At this point, I head back to the house with my miserable slush of milk in my pail. The egg basket stays right there in the chicken tractor until the snake is gone. Once inside. I dump the milk in the sink and wash the pan. Then I sit down and pour another cup of coffee. I consider adding whisky, but it’s only 7 a.m., so, while tempting, I forgo. After my second cup of coffee coursing through my veins, I feel up to checking on the the garden. This is somewhat successful. It’s mid June, and the garden is in full swing. But so are the bugs, and so are the weeds. As I wade through the grass that has grown up through the “grass proof” mulch, I find the melons. There’s a beauty! I pick it and head over to the squash plants. Damn vine bores managed to kill 5 of the 10 plants over night, just as they were putting on squash, and a veritable army of squash bugs hatched over night, as well. I begin squishing bugs, because, you know, we are a pesticide free garden. I squish squash bugs between my fingers until I am literally leaking squash bug juice down my hand, and then I realize I’m sweating. I look at my phone and it’s 10 a.m. The Texas heat has started sizzling, and the sweat is dripping in my eyes. There’s not a thing I can do about it, though, because if I wipe it out with my hands, I will replace it with squash bug guts. I pick the 28 zucchini that are ready, and set them to the side. For the next 3 hours I mulch and weed. Periodically I yell at my kids to come help, but generally speaking, they have fallen off the face of the earth.
The next thing I know, it’s noon, and I realize my children mustn’t have truly fallen off the face of the earth, because suddenly they appear, proclaiming hunger pains and starvation.
I confess. This is not an everyday scenario, but any one of these things, and countless more do happen quite regularly around here. Homesteading is hard. It demands determination, love, and passion.
Here are a few things I believe all Homesteaders will agree on.
1. You will laugh, smile, and fall in-love. But you will also cry buckets of tears, feel utterly hopeless, and experience heart-break like you never imagined.
2. You will have perfect days of soaking in the beauty around you, but most days will be full of bone numbing, exhausting work. Especially if you are starting with a scrappy piece of land. You will sweat, bleed, probably cuss, and most definitely will not have pretty hands.
3. All those things you read and watch, they are all great and helpful. But ultimately, you will have to figure out what works for you, works for your land, your family, your animals, your climate, you seasons, etc.
4. You may buy acreage with the intent of leaving modern “chinka chinka” housing forever, never buying food at the grocery store again, and living a self-sustained life. You may fall in love with homesteading and you may try it for 3 years and say “This is not what I thought it would be!” And that’s OK.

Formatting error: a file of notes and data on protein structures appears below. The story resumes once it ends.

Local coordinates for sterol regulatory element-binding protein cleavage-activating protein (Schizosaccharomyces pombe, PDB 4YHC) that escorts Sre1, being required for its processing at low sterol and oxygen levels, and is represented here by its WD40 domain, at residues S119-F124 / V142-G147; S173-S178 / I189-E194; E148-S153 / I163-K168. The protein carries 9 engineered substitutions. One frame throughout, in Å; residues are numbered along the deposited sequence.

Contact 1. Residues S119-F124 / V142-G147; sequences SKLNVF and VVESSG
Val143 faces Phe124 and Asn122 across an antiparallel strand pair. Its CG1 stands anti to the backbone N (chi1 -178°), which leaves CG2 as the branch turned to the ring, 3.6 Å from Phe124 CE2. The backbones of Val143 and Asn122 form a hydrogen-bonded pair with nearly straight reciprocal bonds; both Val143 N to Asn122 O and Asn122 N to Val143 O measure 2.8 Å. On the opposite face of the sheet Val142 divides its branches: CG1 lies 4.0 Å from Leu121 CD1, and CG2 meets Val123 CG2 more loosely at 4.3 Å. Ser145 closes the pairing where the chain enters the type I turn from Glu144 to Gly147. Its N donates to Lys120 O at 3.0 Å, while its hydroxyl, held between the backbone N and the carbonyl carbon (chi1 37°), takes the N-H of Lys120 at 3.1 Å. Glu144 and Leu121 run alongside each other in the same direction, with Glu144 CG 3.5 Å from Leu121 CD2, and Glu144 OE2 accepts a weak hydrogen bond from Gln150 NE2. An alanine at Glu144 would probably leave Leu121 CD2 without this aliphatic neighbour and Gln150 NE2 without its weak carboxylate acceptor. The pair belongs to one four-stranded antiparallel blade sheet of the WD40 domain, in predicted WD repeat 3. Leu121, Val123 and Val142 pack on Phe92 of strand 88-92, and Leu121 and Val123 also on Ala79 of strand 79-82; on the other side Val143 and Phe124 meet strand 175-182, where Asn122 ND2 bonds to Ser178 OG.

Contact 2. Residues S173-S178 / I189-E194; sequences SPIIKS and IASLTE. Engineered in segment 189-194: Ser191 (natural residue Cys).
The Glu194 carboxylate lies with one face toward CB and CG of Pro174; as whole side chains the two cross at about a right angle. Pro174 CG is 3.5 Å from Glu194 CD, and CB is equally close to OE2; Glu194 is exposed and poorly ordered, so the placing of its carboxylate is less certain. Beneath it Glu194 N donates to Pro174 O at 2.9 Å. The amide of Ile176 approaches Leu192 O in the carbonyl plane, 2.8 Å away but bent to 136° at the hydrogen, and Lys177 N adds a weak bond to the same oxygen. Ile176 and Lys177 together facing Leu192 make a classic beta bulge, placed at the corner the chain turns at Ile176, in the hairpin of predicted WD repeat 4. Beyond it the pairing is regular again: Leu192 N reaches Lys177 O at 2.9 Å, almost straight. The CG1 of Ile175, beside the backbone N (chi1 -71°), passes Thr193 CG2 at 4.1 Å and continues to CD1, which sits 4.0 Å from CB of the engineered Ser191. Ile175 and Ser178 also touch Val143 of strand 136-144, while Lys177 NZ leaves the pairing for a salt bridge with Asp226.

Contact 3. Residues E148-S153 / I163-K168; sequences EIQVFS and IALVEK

I’m not writing this to discourage you from homesteading, or scare you from trying to separate from the modern food industry. In fact, I encourage you to do just that! But I think that people need to know that it is not easy. It is not this simple, happy, easy life of flowers and fresh cream.
After homesteading and farming and every combination in between for the past 7 years, here is my advice.
1. Don’t decide to homestead because you read Little House on the Prairie to your kids. If you have a passion for living off the land, but have no idea what you are doing, go visit real farms. Volunteer to help in peoples gardens. Look for people that are clearing land and building outbuildings and ask to help work. Observe. Read. Ask questions. Get your hands dirty. See what this life actually feels like.
2. Don’t buy land because it’s pretty. Research rainfall, grass production. Look at fences and soil depth. Are there invasive trees/weeds that will need to be cleared? What kinds of animal predators live around you? What was the land used for in the past?
3. Start off small. Many people can have a few backyard chickens and a small garden in a neighborhood. Start there. Then talk and plan out a realistic goal for moving to a homestead. What is most important to your family to eat? Beef? Dairy? Vegetables? Chicken? What can you locally source? Here’s the fact. You can potentially produce it all, but you will not enjoy it. You will be dead tired, emotionally spent, and you will burn out.
4. Understand the cost. Homesteading does not mean free food. Chicken must be fed, they will not live off grass and bugs. Cows will almost certainly need to be supplemented with hay at least some of the year. Gardens most always need to be watered and mulched. Goats and sheep eat everything to the ground, and need to be supplement-fed, as well. Homesteading is expensive. You will spend every dollar you save at the grocery store growing you own food. But the pro to this is you will have more pride in what you eat, and it will most certainly taste better!
Homesteading can be a beautiful, fulfilling life. But, with all things, a balance must be made. At this time in our life, we have found that balance. There was a time we provided nearly all our family’s food from our land. There was a time we provided food for 100 other families per week. And now we provide our meat, eggs, and seasonal veggies. We provide a handful of families beef every year. We buy other things locally from our farmers market, and other things from the grocery store. Life has gotten simpler for us, but not before it almost killed us. Homesteading nearly 100% of your food is a beast, and for us, it was not a sustainable lifestyle.
Good luck to you on your journey. Find what works for you and your family and make sure that you find joy in what you do.